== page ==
It is a dangerous time. A friend who runs a major New York company is in fear of his life these days. He has a police car outside his house 24-7, is driven to work by an armed bodyguard in a security-heavy vehicle and is receiving emailed death threats and calls to his private number.
His family is living in fear. He has been told, bluntly, by the police that the anti-vax marauders are very dangerous folk who might think nothing of risking a long-range pot shot at him. He is in the line of fire until further notice, a top cop told him.
He sees them for himself. Every weekend the anti-vax militia arrive outside his home in suburbia, 30 to 40 or so of them, with posters of him wearing a Hitler moustache, and swastikas drawn across his face, threatening him and his wife with violence.
His crime? He instituted a mandate that all of his employees show proof of vaccination against Covid-19. He is quite clear he never fired anyone but made it a condition of employment in his company that every person be vaccinated.
About 3 per cent – roughly 1,300 people – refused, leaving no option for them but to leave. He has no regret in the matter, believing that unvaccinated employees constitute a grave risk to the health of others, yet his treatment since has brought home, in a personal way, the massive malignancy at the heart of the US.
Some of the mails talk about the anti-Christ, others refer to the eternal damnation that awaits him.
He is not alone. Earlier this month, the Washington Post reported that attorney general Merrick Garland ordered the FBI to work with local leaders nationwide to help address the “disturbing spike in harassment, intimidation and threats of violence” against local employers and leaders.
Reality has changed at a head-spinning rate in America. Back what seems like a millennium or two ago, Barack Obama was president and the promise of the US never shone brighter. An African-American in the White House promised to herald a new politics where issues such as race and class and fairness could be debated amid a long-sought spirit of comity and fellowship.
Well, scratch that vision. Earlier this month Ross Wilburn, the black Democratic Party chairman in Iowa, was threatened with lynching after he wrote an opinion piece criticising Trump. All over the US, emboldened by Trump, racist groups are thriving. Seemingly members have gained significant support among some police and army troops.
What has happened to the US? Fundamentally, the Republican Party has lost its mind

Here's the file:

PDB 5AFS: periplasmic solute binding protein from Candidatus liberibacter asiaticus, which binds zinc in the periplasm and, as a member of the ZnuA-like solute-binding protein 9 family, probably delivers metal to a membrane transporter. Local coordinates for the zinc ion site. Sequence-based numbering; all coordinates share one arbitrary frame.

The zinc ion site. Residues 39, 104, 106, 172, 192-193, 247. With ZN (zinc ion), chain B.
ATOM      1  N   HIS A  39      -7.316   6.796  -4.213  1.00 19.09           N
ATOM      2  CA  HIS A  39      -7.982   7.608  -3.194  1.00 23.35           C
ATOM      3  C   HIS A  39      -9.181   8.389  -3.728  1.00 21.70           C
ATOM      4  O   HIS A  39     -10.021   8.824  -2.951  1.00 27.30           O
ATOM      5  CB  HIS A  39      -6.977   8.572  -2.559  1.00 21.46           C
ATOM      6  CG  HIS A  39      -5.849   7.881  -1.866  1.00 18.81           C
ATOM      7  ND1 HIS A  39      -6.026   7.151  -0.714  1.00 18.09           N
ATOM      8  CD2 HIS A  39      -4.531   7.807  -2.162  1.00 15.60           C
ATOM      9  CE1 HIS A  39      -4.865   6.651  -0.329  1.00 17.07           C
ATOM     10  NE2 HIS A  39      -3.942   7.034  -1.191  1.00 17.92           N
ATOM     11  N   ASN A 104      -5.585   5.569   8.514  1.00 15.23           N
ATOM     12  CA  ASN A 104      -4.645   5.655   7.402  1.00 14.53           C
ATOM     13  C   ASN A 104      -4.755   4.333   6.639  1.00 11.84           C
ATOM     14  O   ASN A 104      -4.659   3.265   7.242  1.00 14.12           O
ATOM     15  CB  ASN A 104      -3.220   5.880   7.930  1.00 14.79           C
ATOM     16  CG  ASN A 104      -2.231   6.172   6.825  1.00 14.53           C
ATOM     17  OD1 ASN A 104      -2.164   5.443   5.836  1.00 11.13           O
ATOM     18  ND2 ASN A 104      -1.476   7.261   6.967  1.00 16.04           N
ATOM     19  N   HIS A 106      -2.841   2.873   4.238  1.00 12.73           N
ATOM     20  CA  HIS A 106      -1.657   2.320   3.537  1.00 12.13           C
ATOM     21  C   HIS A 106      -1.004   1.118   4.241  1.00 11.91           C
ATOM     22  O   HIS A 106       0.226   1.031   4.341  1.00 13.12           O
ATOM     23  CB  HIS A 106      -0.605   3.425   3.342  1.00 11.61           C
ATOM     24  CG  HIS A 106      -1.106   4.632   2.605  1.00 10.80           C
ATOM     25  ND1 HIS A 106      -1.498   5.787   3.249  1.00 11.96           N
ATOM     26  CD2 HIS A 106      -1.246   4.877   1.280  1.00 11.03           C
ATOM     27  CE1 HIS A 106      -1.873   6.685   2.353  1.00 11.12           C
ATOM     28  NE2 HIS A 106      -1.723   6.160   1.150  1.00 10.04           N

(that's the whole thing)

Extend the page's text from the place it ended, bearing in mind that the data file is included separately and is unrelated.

The US is much more dystopian than utopian now. The “pursuit of happiness” mentioned in the constitution is a bad joke with Americans at each other’s throats.
The deep fissure in the US now is not only along class lines or race or income but whether or not you believe in science or superstition. Such a statement a few years ago would have seemed absurd, yet it is now the reality that science is losing in millions of American homes.
As my friend has discovered, it is a very dangerous time to put your head above the parapet. It appears the American obsession with a John Wayne cowboy version of themselves will forever prevent them seeking a vaccine even if they tempt death by refusing. In their mind’s eye, they are fighting the good fight like the pioneers before them, and if a few disappear off into the sunset it is a price worth paying.
Rewriting the present
It appears that about 30 per cent of the country is wedded to such a vision, prepared to die rather than be proved wrong on vaccines or Trump.
Insanity is in the air. In Congress, leading Republicans who ran for their lives when the mob broke in on January 6th have now twisted that incident like a pretzel, with many concluding the entire event was peaceful and the rope strung up to hang Mike Pence was actually gallows humour.
What has happened to the US? Fundamentally, the Republican Party has lost its mind, desperate to re-engage with the man who lost the White House, the Senate, the House, in 2020 yet who is like a pied piper leading a nation down a road to perdition. The long answer is that the US is facing its greatest challenge since the war over slavery. This time there appears to be little hope of a leader such as Lincoln who can rise to the occasion. Meanwhile, my friend is considering bullet-proof vests for him and his wife. “These are the times that try men’s souls,” as Thomas Paine remarked when the American revolution looked doomed. We are reaching that tipping point again.